Transcript: Beat al-Qaeda & global warming, reinvent our car industry & save lives rant, 13 Nov 2008
So how do we break the back of al-Qaeda, reinvent our car industry and stop the world from being destroyed by global warming all at the same time?
I have a modest proposal for you today, my friends.
Thom Hartmann's Beat al-Qaeda and global warming, reinvent our car industry and save lives rant, 13 November 2008
So how do we break the back of al-Qaeda, reinvent our car industry and stop the world from being destroyed by global warming all at the same time? I have a modest proposal for you today, my friends.
What do we do? How we do this? There's all this talk about, you know, bailing out the auto industry, and of course right wing talk radio is just going out of their way to blame the entire thing on the UAW which is nonsense. And then, you know, you've got people kicking around management at GM, Ford and Chrysler. There's something to be said for that. I would submit to you that management of these companies, and I say this as a guy who grew up in Lansing Michigan. I don't know if it was most, but many of my friend's fathers worked at the Oldsmobile assembly plant, Lansing, and / or in businesses associated with them. My dad worked in a tool and die shop that was associated with that industry. And there really was a cleavage, from the days of Henry Ford to today. And you find the management, I mean, one of the senior VPs of GM made the comment, I believe it was GM, might have been Ford, made the comment that global warming was a crock of expletive deleted. So, you know, there's long been this cleavage between the Bloomfield Hills Republicans who were running the car companies and the Democrats who were working in them.
And I would submit to you that some members of the Michigan congressional delegation over the years have even Democratic members, you know and I I would put John Dingle, frankly, in this camp, have not always worked in the best interest of the workers, because they've been so anxious to fall all over themselves for management, which has been largely Republican and promoting Republican memes. But there's a larger issue here at stake.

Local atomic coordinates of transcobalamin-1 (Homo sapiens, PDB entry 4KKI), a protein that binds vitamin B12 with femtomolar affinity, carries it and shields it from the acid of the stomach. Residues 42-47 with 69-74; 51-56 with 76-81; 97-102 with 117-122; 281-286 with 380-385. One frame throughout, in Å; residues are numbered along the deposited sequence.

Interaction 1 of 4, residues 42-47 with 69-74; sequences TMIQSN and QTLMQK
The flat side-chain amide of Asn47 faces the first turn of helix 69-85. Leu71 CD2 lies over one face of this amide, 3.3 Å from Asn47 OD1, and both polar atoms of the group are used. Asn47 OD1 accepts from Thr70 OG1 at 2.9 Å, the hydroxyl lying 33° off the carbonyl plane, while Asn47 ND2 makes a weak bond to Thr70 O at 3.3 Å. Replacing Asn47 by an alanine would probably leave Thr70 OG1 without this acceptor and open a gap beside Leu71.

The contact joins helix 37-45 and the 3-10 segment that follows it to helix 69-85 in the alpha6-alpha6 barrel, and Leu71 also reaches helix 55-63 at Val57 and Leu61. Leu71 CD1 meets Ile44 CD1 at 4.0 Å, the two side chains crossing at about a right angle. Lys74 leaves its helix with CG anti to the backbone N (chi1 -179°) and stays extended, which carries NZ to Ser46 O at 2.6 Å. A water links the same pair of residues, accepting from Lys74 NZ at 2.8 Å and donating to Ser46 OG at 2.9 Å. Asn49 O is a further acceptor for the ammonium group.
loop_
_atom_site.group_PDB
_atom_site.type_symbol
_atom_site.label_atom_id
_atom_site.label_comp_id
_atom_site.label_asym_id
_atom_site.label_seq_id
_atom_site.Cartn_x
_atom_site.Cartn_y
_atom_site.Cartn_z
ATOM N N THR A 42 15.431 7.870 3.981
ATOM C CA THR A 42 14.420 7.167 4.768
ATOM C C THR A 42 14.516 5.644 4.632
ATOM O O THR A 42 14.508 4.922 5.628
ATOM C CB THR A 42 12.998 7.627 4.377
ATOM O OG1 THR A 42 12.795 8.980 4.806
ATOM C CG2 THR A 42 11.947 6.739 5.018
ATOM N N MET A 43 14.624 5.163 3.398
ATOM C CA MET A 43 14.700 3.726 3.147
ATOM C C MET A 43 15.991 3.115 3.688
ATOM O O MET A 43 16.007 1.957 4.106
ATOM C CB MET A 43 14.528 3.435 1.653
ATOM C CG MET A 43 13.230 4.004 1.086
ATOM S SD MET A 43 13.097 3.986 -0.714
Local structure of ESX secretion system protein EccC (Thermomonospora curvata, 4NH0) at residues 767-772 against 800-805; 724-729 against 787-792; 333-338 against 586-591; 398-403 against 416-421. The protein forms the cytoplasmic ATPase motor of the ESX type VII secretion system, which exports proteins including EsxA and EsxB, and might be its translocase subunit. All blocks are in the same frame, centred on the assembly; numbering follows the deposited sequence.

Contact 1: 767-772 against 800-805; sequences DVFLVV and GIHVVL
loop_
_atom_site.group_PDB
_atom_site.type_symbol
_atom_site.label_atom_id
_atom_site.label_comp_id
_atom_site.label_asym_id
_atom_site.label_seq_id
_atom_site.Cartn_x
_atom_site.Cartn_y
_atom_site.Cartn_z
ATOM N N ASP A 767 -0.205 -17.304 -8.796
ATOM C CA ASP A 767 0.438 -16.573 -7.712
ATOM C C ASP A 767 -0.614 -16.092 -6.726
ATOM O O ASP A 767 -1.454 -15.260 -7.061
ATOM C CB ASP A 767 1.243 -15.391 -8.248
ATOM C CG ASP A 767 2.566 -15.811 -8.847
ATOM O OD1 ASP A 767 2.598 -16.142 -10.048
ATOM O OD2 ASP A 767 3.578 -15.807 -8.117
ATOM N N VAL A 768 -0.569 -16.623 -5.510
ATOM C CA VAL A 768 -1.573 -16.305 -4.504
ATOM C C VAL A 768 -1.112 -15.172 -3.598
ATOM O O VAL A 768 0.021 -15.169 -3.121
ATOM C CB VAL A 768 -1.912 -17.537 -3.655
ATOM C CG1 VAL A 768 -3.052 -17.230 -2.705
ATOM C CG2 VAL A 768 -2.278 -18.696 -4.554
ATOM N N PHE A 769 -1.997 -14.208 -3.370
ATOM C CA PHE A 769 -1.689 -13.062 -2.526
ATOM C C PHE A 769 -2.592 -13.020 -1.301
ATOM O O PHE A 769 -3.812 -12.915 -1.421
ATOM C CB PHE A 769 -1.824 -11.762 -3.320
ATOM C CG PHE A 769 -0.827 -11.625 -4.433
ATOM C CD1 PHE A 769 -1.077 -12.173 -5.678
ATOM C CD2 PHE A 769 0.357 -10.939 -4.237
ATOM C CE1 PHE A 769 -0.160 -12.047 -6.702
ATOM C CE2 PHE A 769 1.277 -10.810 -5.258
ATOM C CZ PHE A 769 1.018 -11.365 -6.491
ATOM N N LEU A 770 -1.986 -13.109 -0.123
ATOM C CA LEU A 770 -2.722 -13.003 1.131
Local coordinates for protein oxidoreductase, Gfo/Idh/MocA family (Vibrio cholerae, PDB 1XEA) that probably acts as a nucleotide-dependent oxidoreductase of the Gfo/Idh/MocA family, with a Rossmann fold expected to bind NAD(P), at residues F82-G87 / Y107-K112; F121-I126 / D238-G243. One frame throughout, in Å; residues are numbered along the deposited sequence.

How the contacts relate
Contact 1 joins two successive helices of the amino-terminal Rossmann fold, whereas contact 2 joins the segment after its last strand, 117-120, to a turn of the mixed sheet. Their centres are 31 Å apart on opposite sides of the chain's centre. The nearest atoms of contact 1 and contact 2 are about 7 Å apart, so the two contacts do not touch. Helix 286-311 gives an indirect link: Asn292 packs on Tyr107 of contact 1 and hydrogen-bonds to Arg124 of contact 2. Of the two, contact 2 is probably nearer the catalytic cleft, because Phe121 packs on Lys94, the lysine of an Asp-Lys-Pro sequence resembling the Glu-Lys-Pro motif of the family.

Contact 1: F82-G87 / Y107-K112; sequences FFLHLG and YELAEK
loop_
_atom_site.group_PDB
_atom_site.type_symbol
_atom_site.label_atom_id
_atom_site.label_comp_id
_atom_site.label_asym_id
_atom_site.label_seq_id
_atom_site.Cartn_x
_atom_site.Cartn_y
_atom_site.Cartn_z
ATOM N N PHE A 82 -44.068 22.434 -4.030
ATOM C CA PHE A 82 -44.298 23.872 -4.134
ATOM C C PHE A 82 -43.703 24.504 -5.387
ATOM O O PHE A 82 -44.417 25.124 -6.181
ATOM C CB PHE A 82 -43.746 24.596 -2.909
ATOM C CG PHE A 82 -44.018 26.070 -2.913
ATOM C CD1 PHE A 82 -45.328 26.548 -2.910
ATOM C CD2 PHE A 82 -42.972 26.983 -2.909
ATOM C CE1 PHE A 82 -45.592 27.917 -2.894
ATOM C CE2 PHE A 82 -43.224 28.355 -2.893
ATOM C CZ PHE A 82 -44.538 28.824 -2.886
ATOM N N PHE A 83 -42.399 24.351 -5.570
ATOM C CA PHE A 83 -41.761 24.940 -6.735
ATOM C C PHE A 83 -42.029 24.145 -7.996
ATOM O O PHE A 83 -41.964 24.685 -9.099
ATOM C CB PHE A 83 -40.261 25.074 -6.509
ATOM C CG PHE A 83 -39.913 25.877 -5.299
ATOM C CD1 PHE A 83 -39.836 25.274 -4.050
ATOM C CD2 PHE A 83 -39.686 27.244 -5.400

We are looking at a confluence of events that could be disastrous. First of all, from today's Financial Times, the headline "Crash in oil exploration puts world 'on bad path'": "A lack of investment in new sources of oil risks a supply crunch worse than the problems that pushed prices to $147 a barrel this summer... The International Energy Agency warned that cuts and delays in investment that were prompted by the fall in oil prices and the credit crunch had put the world "on a bad path"."
So what's happening is as the price of oil is falling, the oil companies are going, 'well, we don't need to drill any more; we need to stop drilling, in fact, stop exploring and drive up the price'. They go on to note in the article, "But meeting the demand growth is secondary to the big challenge of compensating for the fast-declining production from the world's older fields". Demand currently,, last year. was 85 million barrels a day. They're expecting by 2030 it will be 106 million barrels a day. But the fields experiencing the sharpest declines are where? The North Sea and Alaska. "This meant the west", the Financial Times concludes, "would become less and less of an influence in terms of production, while [Persian] Gulf countries would become more important".
At the same time, as the result of burning all this oil, Ed Crooks in London writing in today's Financial Times, " “business as usual” policies would have “shocking” consequences for the climate, raising average temperatures by up to 6°C". What six degrees centigrade increase in worldwide temperatures would do is melt all the ice at the North and South poles.
It means New York City would be under water. Half of Florida would vanish. This is literally the path we are on right now. And what they say is that the price of emissions in a system that would simply constrain us to two degrees Celsius of temperature increase over the next fifty years, rather than six degrees, not enough necessarily to melt all that ice and cause all that damage, but enough to still make hurricanes and tornadoes worse, and all kinds of problems. But to do that, carbon has to be priced at 180 dollars a ton, carbon dioxide. That's just to get us to 450 parts per million of CO2 in the atmosphere. Whereas right now in the EU carbon is trading, in the cap and trade markets of Europe, is not trading at 180 dollars a ton, what it has to be set at in order to provide an incentive to drive production down to that level. Instead it's trading 23 dollars a ton.
But here's the deal. General Motors is making 100%, let me restart that. 100% of the cars General Motors is making in Brazil are flex fuel cars. It costs about 100 dollars more to make a flex fuel car than it does to make gasoline car. Hundred bucks. And for that hundred dollars, you know, less than the cost of the seat belt system, and for that hundred bucks what you can do then is you can put gasoline in the tank, you can put ethanol in the tank, you can put methanol which you can make out of coal. China is making coal out of methanol right now. China has coal the way Saudi Arabia has oil. We do as well, by the way. And they're making methanol out of that oil, or, out of that coal. And they're making flex fuel vehicles in China. You can mix methanol and gasoline. You can mix methanol, gasoline and hybrid technology.